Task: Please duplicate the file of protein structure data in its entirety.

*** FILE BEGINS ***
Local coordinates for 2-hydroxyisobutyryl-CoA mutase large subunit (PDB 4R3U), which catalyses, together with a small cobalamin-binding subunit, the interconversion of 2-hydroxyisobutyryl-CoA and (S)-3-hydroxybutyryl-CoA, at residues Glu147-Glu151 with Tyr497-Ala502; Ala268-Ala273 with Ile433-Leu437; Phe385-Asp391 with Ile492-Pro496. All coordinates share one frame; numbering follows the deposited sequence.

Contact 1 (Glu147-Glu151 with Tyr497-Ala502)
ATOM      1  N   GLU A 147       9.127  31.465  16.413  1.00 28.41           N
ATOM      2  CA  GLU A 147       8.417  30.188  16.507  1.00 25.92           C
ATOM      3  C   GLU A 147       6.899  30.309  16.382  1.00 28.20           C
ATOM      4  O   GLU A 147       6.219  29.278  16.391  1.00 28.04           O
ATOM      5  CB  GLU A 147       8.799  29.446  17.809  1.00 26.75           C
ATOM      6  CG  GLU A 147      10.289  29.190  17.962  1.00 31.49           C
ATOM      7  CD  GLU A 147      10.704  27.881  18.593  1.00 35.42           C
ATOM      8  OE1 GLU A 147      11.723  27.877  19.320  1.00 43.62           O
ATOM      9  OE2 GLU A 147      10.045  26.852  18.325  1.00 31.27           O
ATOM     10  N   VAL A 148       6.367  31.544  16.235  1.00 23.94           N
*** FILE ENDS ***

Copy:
Local coordinates for 2-hydroxyisobutyryl-CoA mutase large subunit (PDB 4R3U), which catalyses, together with a small cobalamin-binding subunit, the interconversion of 2-hydroxyisobutyryl-CoA and (S)-3-hydroxybutyryl-CoA, at residues Glu147-Glu151 with Tyr497-Ala502; Ala268-Ala273 with Ile433-Leu437; Phe385-Asp391 with Ile492-Pro496. All coordinates share one frame; numbering follows the deposited sequence.

Contact 1 (Glu147-Glu151 with Tyr497-Ala502)
ATOM      1  N   GLU A 147       9.127  31.465  16.413  1.00 28.41           N
ATOM      2  CA  GLU A 147       8.417  30.188  16.507  1.00 25.92           C
ATOM      3  C   GLU A 147       6.899  30.309  16.382  1.00 28.20           C
ATOM      4  O   GLU A 147       6.219  29.278  16.391  1.00 28.04           O
ATOM      5  CB  GLU A 147       8.799  29.446  17.809  1.00 26.75           C
ATOM      6  CG  GLU A 147      10.289  29.190  17.962  1.00 31.49           C
ATOM      7  CD  GLU A 147      10.704  27.881  18.593  1.00 35.42           C
ATOM      8  OE1 GLU A 147      11.723  27.877  19.320  1.00 43.62           O
ATOM      9  OE2 GLU A 147      10.045  26.852  18.325  1.00 31.27           O
ATOM     10  N   VAL A 148       6.367  31.544  16.235  1.00 23.94           N